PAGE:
Those who subscribe to SBS Food’s e-newsletter will have seen that I am their latest Featured Foodie! What a honour it is to be able to share my culinary journey with such a respected publication. In a sequence of interview questions, I talk about how my cultural heritage has influenced my cooking, which chef inspired me in my youth, what family recipe I most like to cook and more. Click to read the interview.

SBS Food - Featured Foodie - Jennifer Lam

Coinciding with SBS’s feature this month on their guide to pork, I was also asked to share a pork recipe.

Xiu Mai - Vietnamese meatballs

Since I had eaten xíu mại (Vietnamese meatballs) for breakfast twice during the week, I chose this dish, and took the opportunity to measure and properly write up my Dad’s family recipe.
Like many family recipes, the end product is the result of decades of fine tuning and intuition. It is so exciting that this recipe has now been documented and can be shared and cherished by everybody beyond my family roots.
The name of this dish may sound like the Chinese dumpling you order at yum cha, but it’s actually very different. The Vietnamese Xíu Mại are pork meatballs, often served in a light tomato sauce for dipping with a hot French bread roll, or inside a Banh Mi sandwich with cucumber, pickled daikon, shredded carrot, a few sprigs of coriander and if you like, chopped birds eye chillies.
If you own a copy of my book, I Ate My Way Through Singapore & Vietnam, flip to page 108 in the chapter ‘Cafes on the Streets of Ho Chi Minh City‘ to savour xíu mại and other street foods from Vietnam.
Bring a taste of Vietnam to your table and try this much cherished recipe.

Xíu Mại (Vietnamese meatballs)
Serves 6
Ingredients
Meatballs
1kg pork mince
15g black fungus, rehydrated and chopped coarsely
30g water chestnuts, chopped coarsely
1½ large onions, diced
1½ tbsp sesame oil
Freshly ground black pepper
1 pinch of salt
2 tbsp light soy sauce
2 tbsp corn flour
Sauce
5 tbsp tomato sauce
1 tsp sugar
½ cup water
2 tbsp corn flour mixed with ¼ cup cold water
Method
Sauté onions with a tiny bit of extra virgin olive oil. When done, set aside to cool.
Once the onion has cooled, combine all the meatball ingredients and mix well.
Roll the mixture into meatballs, about 4cm in diameter. You should be able to make about 30 meatballs.
Cook the meatballs in manageable batches of 5 – 10. Steam for either 15 – 20 minutes or place loosely in a deep plate or bowl, add 5mm of water and microwave for 3 minutes on high.
To prepare the sauce, combine the tomato sauce with sugar and ½ cup water in a saucepan. Bring to boil then quickly add the corn flour mixture. Simmer for a minute or less and serve immediately over the meatballs.

Serving suggestion: Serve with a garnish of coriander and a few drops of Maggi Seasoning plus a hot French bread roll.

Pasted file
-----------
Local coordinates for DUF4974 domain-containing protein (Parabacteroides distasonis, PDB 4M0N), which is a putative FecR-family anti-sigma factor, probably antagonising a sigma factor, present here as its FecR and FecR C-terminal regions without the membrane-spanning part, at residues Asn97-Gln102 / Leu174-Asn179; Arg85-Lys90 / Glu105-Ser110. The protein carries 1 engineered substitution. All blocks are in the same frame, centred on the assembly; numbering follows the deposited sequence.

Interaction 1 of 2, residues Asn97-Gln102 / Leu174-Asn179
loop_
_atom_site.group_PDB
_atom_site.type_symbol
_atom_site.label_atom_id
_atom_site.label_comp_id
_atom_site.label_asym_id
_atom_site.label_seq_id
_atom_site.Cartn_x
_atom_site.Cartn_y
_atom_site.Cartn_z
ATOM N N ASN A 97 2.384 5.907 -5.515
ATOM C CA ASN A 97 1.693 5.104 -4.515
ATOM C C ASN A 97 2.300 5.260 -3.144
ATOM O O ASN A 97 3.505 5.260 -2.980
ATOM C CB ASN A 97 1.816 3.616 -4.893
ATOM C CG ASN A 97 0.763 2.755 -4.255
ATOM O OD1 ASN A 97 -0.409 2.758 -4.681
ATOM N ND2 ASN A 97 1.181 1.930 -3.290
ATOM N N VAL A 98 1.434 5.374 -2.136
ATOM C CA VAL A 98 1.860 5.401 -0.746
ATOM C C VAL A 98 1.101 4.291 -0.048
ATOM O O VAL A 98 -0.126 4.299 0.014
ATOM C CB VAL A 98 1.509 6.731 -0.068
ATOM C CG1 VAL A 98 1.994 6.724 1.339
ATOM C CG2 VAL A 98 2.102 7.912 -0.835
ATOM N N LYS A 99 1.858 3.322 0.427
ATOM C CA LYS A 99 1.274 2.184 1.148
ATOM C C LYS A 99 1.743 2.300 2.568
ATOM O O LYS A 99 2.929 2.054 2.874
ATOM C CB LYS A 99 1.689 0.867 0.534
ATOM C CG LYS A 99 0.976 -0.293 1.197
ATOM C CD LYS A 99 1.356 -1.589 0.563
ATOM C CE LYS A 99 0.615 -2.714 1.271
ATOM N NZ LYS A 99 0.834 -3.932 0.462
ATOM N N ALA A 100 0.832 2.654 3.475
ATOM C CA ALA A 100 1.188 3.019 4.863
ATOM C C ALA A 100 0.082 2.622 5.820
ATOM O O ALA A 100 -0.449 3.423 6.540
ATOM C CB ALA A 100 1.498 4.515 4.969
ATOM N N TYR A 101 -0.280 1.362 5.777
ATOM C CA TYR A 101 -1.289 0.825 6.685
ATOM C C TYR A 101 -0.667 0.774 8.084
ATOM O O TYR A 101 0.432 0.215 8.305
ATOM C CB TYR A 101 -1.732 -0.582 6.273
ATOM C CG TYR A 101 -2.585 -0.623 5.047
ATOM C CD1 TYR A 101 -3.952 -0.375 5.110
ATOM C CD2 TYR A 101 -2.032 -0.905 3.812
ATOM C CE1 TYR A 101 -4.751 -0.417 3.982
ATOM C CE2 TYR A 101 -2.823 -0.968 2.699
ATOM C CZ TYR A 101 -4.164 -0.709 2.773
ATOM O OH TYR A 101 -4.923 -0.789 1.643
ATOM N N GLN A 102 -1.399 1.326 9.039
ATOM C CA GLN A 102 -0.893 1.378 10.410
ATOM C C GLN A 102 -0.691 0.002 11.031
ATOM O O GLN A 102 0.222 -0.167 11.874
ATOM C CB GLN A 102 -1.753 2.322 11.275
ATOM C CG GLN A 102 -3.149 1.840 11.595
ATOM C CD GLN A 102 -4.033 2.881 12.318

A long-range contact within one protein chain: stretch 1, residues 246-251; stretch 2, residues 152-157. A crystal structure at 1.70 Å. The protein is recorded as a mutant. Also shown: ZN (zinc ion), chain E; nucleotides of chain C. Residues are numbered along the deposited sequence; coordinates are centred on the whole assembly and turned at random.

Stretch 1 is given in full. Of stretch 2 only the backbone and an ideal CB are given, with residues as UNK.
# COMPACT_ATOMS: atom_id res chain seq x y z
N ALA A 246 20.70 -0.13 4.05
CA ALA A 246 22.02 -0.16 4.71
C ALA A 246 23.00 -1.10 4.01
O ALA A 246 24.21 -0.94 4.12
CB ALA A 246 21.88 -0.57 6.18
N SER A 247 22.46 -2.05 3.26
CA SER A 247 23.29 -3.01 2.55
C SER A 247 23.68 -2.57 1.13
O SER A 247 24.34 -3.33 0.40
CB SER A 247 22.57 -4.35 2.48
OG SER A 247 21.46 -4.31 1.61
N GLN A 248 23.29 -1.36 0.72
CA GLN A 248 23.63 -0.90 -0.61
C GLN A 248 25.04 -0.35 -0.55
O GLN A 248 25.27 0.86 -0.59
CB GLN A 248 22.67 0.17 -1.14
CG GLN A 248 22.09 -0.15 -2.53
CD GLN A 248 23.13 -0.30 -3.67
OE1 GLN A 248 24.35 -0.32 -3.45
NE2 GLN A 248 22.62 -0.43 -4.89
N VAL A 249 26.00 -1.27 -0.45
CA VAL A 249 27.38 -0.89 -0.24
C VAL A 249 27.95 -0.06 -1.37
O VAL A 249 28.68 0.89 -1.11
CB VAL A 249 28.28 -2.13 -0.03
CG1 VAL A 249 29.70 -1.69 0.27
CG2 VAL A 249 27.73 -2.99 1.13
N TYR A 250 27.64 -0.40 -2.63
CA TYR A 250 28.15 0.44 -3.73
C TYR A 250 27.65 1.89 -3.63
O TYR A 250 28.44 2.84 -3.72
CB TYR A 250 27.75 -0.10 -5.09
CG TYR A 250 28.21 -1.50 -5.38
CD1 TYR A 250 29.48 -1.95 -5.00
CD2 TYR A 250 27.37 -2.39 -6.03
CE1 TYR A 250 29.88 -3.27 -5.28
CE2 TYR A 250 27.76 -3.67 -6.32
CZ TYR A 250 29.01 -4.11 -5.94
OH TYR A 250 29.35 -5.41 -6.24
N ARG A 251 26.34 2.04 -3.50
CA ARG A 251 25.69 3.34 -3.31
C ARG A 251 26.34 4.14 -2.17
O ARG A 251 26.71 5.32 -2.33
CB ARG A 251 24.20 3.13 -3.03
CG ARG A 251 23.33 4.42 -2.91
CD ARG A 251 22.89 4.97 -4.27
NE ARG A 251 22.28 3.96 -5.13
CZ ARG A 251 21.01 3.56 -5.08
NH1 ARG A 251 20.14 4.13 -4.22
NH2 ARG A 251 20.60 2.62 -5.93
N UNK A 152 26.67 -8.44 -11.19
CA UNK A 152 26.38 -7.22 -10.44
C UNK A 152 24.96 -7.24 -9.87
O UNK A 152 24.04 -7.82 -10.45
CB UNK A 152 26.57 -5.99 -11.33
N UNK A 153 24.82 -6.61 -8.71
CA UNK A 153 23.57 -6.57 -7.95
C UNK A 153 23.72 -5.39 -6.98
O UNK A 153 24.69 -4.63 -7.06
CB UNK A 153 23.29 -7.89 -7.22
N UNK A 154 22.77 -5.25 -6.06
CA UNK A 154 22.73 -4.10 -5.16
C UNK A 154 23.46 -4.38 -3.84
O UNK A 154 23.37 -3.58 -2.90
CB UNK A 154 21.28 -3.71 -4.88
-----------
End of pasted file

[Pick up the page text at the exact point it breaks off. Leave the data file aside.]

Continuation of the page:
Tip: These freeze really well so double the portions and freeze away!

Xiu Mai - Vietnamese meatballs in light tomato broth and close up

  • that is awesome Jen!

  • congrats dude!

  • Congrats once again Jen!
    With this crappy cold weather, this would definately be something to enjoy. I love it with a bread roll to mop up the juices. Will definately attempt to make this soon *drools*

  • I love both Vietnamese food and any kind of meatball! These sound really simple and look delicious especially with the roll for dipping and I can imagine the slight crunch of the black fungus.
    I live in what I like to think of as little Vietnam (north west suburbs of Adelaide) and am lucky enough to be surrounded by cheap and excellent Vietnamese restaurants and grocers. Only thing is it means I rarely try to make the food myself! I think I’ll give these a go though as I haven’t seen them on the menu around here.

  • Congrats Jen! I am fascinated when I see “xiu Mai”, does that mean is similar to Chinese “siew Mai” what u get at yum cha but without the skin and prawn and crab roe on top? maybe not LOL but i love woodear fungus… yummmm

  • Congrats! I love SBS; live it and breathe it since it seems to be the only channel with a heavy emphasis on food programs. My mum also made this same dish (albeit with different ingredients…slightly) just last week and yet I still haven’t got around to posting about it (will more than likely take awhile)!

  • Yum! I’ve only ever had these from Vietnamese bread roll shops jammed into a crusty bread roll but making my own sounds like a brilliant idea. Congrats on the feature!

  • Jen

    You’re hilarious! Saw on Twitter that you ended up buying a Banh Mi bread roll with Xiu Mai that day… haha… Hope you had a chance to make it over the weekend too!

  • Jen

    The texture is quite the opposite. The flavours in this are also finer…

  • Jen

    I haven’t had the opportunity of visiting Adelaide yet… but when I do, I’d love to visit the ‘little Vietnam’ there. Let me know how you go with this recipe 🙂

  • Jen

    Awesome – I look forward to seeing your Mum’s version of Xiu Mai!

  • Jen

    Thanks! xx

  • Jen

    Thanks Felix! 🙂

  • Jen

    Hehe, thanks Suze! x

  • Nice work with the feature, though no surprise I guess considering your profile. Just a matter of time 🙂
    The dish looks great. Did you have any trouble accurately documenting the recipe? I’ve tried with my mother and I’ve yet to obtain a single family secret thus far 🙂

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